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Archives: November 2011

Facebook Releases The 40 Most Shared Articles Of 2011

Yesterday Facebook released a list of the 40 most shared articles so far in 2011. The full list runs the gamut from investigative and international stories to viral videos, but with one unifying thread: all articles came from major news sources. As Mashable notes, “All 40 of the stories come from just six online outlets: Yahoo has 13 stories, CNN has 11, the New York Times has 7, The Huffington Post has 7, The Wall Street Journal has one and the Washington Post has one.”

Many of the articles can also be grouped around some salient themes: parenting (“Parents, don’t dress your girls like tramps” is #4), the Japanese quake (“Satellite Photos of Japan, Before and After the Quake and Tsunami” is #1) and viral videos (the “Father Daughter Dance Medley” video is #5).

So what does this tell us about article sharing on Facebook? It’s no surprise that huge international issues like Japan’s earthquake top the 2011 list, but the study does provide an interesting snapshot of the Internet hive mind in 2011. “The stories range from cute to thought provoking,” writes Facebook, “and represent the type of news people have been sharing and discovering with friends in 2011.”

You can read the full list here.

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Spot.us Merges With The Public Insight Network

Full disclosure: I worked as a contract designer for Spot.us from late 2009 to early 2011.

Today the crowd-funded reporting organization Spot.us announced it’s been acquired by American Public Media’s Public Insight Network.

Spot.us is a site that allows freelance journalists and reporting organizations to pitch topics worth reporting to the public. If the public agrees about a topic’s worthiness, they can contribute money toward the topic. When the funding goal is met, the reporters or organizations fulfill their reporting duties and publish that information on the Spot.us site or through a distribution partner. The Public Insight Network — jiving with the theme of open, collaborative reporting — has a repository of knowledgable sources that journalists can tap into for high-quality reporting.

The merging of the two makes a lot of sense: Spot.us allows journalists and organizations to fund their reporting and reach an audience; PIN allows journalists to access sources they need to deliver strong, reliable journalism to the public. Read more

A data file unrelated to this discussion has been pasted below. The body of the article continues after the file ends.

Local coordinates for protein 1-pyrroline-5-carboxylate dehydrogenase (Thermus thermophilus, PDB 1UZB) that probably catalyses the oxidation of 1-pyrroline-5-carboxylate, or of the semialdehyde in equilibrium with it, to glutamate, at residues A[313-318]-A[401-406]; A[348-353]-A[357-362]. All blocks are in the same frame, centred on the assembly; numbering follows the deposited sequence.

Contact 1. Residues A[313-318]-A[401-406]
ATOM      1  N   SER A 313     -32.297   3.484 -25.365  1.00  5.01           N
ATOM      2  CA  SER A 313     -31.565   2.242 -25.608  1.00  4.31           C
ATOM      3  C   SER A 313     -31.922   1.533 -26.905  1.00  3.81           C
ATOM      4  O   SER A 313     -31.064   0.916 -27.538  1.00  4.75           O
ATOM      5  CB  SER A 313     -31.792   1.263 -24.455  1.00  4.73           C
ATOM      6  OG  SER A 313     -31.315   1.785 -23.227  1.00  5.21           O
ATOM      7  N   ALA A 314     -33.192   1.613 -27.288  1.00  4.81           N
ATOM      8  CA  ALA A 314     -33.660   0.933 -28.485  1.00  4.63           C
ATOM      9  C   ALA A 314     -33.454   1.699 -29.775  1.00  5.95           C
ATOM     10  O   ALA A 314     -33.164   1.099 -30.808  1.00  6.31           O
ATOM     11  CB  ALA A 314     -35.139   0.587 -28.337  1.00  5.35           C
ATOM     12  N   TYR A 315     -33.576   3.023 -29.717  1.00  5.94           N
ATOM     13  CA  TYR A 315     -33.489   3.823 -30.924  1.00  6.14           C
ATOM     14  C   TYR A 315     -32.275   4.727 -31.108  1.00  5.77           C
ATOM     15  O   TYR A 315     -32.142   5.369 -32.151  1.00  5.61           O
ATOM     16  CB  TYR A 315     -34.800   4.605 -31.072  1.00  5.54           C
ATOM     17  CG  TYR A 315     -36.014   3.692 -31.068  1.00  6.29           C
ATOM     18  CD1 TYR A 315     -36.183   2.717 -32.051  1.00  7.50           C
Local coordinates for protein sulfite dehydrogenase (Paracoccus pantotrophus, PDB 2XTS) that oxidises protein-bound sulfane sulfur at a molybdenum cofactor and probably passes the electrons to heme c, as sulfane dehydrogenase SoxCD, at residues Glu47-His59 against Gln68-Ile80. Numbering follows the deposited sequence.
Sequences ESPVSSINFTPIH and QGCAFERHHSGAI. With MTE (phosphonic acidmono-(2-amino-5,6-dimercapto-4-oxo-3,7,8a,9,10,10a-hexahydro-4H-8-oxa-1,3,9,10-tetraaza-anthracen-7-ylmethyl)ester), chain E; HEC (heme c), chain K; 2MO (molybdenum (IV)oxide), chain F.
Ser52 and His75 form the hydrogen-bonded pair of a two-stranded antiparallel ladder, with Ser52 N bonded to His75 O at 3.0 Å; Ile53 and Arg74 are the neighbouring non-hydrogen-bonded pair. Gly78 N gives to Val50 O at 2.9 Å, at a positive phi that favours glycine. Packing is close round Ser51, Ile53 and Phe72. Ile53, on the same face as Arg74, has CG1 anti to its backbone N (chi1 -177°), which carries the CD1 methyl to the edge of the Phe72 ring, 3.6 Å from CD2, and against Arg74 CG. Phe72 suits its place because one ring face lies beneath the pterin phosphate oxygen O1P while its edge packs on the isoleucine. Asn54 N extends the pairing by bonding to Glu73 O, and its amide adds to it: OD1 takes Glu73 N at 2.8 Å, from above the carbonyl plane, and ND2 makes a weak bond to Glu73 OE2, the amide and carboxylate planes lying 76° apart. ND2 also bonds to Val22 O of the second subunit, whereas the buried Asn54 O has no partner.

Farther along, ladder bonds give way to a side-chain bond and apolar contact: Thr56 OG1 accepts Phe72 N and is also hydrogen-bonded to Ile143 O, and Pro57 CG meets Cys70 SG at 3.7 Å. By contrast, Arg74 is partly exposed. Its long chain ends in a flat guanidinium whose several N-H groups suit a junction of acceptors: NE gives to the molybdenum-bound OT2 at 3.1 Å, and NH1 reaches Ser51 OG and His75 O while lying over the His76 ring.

Pro Tip: Use Reddit To Find Story Ideas

Reddit is an Internet firehose, a repository of the good, the bad, the silly and the shocking.

Online journalists should make it a habit to look at Reddit from time to time. Not only can it be a great way to promote work, but there always seems to be a good story waiting there. Sometimes it’s prominent, and sometimes it’s in an obscure corner of the site. The fact that the site’s slogan is “the front page of the Internet” is telling.

While Reddit still has a niche audience, the stories that are popular on Reddit probably have some potential to be popular elsewhere. If the story fits your site, you should consider writing something similar.

Read more

What Do Followers Really Want? Not An RSS Feed

While there’s plenty of debate about what journalists should post and to retweet on social networking sites, there’s not enough discussion about what’s not getting posted. Specifically, most of what’s debated is about what news organizations want to share — not what followers actually want to see.

I’m sure there are reams of data floating around corporate offices full of feedback from focus groups and online surveys about what readers want. Yet most news organization feeds are bastions of one-way discussion and self-promotion.

Heidi Moore: The point of being on Twitter is to talk to peopleWhile there’s certainly a place for sharing content on these networks, it’s not the end-all-be-all. In fact, it’s not all that useful. Twitter and Facebook aren’t RSS feeds, and they shouldn’t be used that way. They should be used to engage audiences, and to engage audiences requires more than a requisite run down of your top stories. Read more

Before Writing a Social Strategy, Think About The Blog

When developing a corporate social media strategy, it’s important to ensure that there are processes in place to allow the social media communities to scale over time.

It’s also important to ensure that there is a training system in place for employees who will need to be taught best practice for maintaining social media communities.

But taking precedence over your social media strategy should be the development of the blog strategy and how it will fit with the coming social media strategy.

Read more

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